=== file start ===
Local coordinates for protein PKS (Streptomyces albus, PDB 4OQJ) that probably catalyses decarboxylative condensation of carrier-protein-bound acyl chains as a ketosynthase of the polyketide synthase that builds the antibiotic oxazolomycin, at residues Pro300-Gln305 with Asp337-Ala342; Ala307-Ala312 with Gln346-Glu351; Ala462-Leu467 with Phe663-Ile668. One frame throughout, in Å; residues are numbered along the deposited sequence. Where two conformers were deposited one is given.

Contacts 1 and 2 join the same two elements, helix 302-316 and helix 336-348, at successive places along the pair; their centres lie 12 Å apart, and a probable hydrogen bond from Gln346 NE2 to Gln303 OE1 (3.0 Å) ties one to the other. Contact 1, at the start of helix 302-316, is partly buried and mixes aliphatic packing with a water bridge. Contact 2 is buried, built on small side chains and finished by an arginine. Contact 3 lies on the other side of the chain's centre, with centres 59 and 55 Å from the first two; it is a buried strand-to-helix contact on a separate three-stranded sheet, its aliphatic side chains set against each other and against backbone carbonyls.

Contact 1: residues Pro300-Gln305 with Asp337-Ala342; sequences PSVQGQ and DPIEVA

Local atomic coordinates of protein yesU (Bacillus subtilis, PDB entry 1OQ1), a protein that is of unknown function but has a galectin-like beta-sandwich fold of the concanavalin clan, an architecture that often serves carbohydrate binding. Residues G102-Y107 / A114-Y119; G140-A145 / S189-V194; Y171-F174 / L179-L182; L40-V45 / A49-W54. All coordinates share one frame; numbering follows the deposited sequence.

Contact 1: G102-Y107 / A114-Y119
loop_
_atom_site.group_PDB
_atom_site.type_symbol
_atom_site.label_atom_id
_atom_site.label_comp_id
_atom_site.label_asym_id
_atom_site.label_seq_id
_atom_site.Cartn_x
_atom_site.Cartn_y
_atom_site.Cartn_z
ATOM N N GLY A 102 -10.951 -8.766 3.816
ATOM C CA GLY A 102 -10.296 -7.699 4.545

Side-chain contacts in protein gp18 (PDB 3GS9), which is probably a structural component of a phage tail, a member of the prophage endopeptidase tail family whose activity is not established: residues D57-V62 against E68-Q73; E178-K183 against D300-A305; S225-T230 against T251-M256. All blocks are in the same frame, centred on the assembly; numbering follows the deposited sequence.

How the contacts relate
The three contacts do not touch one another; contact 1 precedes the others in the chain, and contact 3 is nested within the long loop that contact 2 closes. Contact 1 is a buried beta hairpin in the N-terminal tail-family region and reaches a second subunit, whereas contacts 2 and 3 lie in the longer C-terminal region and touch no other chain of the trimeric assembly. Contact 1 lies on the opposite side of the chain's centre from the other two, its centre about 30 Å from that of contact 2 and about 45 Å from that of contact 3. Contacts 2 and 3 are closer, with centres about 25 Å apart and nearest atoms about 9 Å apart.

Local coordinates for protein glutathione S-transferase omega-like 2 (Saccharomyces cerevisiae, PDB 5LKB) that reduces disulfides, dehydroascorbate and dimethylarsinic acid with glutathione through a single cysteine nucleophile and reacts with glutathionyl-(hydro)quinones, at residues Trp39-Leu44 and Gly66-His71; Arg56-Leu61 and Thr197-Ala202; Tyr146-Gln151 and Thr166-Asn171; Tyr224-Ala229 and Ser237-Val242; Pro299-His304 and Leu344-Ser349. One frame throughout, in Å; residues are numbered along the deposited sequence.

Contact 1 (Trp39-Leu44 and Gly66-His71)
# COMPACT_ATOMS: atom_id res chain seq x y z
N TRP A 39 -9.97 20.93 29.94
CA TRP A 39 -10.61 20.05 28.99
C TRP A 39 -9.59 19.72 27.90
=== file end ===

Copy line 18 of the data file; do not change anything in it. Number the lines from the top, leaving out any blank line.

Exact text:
Side-chain contacts in protein gp18 (PDB 3GS9), which is probably a structural component of a phage tail, a member of the prophage endopeptidase tail family whose activity is not established: residues D57-V62 against E68-Q73; E178-K183 against D300-A305; S225-T230 against T251-M256. All blocks are in the same frame, centred on the assembly; numbering follows the deposited sequence.